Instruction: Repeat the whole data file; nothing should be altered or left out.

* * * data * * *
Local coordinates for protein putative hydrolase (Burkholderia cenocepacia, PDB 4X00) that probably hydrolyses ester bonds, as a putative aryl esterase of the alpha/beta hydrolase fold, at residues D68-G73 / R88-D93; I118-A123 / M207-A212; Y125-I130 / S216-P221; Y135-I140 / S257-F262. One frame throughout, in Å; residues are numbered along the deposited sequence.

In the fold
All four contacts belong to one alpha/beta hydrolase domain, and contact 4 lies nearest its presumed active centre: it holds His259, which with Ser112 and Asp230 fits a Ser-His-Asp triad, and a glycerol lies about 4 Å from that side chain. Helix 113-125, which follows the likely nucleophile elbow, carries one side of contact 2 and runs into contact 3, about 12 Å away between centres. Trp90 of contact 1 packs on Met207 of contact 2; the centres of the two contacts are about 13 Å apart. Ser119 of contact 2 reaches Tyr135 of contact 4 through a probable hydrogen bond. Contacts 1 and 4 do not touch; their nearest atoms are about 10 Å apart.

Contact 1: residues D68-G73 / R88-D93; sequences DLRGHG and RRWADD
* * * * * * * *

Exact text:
Local coordinates for protein putative hydrolase (Burkholderia cenocepacia, PDB 4X00) that probably hydrolyses ester bonds, as a putative aryl esterase of the alpha/beta hydrolase fold, at residues D68-G73 / R88-D93; I118-A123 / M207-A212; Y125-I130 / S216-P221; Y135-I140 / S257-F262. One frame throughout, in Å; residues are numbered along the deposited sequence.

In the fold
All four contacts belong to one alpha/beta hydrolase domain, and contact 4 lies nearest its presumed active centre: it holds His259, which with Ser112 and Asp230 fits a Ser-His-Asp triad, and a glycerol lies about 4 Å from that side chain. Helix 113-125, which follows the likely nucleophile elbow, carries one side of contact 2 and runs into contact 3, about 12 Å away between centres. Trp90 of contact 1 packs on Met207 of contact 2; the centres of the two contacts are about 13 Å apart. Ser119 of contact 2 reaches Tyr135 of contact 4 through a probable hydrogen bond. Contacts 1 and 4 do not touch; their nearest atoms are about 10 Å apart.

Contact 1: residues D68-G73 / R88-D93; sequences DLRGHG and RRWADD